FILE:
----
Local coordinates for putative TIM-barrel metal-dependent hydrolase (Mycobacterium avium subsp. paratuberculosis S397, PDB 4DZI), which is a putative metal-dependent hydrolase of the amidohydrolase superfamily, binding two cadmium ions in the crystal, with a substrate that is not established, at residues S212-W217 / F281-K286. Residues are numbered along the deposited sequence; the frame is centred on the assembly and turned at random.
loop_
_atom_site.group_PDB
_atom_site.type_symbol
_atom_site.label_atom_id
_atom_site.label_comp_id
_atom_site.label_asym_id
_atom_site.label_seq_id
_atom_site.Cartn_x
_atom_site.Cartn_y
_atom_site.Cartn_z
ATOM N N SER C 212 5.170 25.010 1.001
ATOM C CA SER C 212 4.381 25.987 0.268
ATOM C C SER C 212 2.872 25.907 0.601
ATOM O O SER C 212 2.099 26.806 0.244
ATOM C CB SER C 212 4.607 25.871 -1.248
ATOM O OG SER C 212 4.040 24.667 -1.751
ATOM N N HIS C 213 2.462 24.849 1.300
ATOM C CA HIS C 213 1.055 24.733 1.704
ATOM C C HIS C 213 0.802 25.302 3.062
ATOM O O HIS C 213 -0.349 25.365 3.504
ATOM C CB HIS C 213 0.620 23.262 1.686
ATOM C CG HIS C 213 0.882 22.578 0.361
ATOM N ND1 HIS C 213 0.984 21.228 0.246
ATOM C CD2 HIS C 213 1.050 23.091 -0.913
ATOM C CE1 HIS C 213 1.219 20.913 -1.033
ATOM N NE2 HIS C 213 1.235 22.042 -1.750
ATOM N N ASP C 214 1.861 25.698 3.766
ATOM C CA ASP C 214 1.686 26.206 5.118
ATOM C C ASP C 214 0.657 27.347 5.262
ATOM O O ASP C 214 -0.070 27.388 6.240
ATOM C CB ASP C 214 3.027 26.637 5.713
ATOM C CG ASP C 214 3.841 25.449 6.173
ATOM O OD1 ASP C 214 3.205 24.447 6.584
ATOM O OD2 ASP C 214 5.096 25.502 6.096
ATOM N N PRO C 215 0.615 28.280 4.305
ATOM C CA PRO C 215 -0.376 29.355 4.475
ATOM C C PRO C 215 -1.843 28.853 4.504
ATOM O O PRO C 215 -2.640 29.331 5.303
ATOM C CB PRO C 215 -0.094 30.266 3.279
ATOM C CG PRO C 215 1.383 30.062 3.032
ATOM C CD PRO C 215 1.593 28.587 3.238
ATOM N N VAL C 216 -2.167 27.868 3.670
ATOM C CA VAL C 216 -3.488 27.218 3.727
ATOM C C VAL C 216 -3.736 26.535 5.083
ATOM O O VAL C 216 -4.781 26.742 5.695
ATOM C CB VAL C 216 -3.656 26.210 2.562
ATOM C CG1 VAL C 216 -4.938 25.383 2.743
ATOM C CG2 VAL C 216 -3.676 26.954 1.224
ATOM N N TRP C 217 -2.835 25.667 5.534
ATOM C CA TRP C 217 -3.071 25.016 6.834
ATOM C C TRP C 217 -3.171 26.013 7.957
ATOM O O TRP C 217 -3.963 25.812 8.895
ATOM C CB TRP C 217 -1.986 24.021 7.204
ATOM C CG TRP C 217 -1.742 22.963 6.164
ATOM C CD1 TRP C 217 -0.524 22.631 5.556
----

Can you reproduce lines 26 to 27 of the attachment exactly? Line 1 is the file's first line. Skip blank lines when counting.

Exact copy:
ATOM C CE1 HIS C 213 1.219 20.913 -1.033
ATOM N NE2 HIS C 213 1.235 22.042 -1.750